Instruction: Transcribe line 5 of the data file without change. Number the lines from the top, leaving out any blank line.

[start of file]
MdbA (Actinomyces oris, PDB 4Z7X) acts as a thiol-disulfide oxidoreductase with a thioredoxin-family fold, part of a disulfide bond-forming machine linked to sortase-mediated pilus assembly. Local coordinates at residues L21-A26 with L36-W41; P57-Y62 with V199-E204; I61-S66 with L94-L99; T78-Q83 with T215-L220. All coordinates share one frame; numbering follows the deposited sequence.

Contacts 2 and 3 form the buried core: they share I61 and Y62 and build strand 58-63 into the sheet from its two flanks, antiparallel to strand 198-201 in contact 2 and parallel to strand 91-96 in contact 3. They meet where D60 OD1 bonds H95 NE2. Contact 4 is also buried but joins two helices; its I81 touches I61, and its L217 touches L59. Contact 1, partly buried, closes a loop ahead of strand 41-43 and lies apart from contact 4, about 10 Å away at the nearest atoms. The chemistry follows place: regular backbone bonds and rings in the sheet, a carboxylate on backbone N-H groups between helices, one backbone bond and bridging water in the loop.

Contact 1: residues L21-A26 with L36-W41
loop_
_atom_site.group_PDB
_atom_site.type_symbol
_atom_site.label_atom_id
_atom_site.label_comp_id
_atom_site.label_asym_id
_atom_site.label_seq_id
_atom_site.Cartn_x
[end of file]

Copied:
_atom_site.group_PDB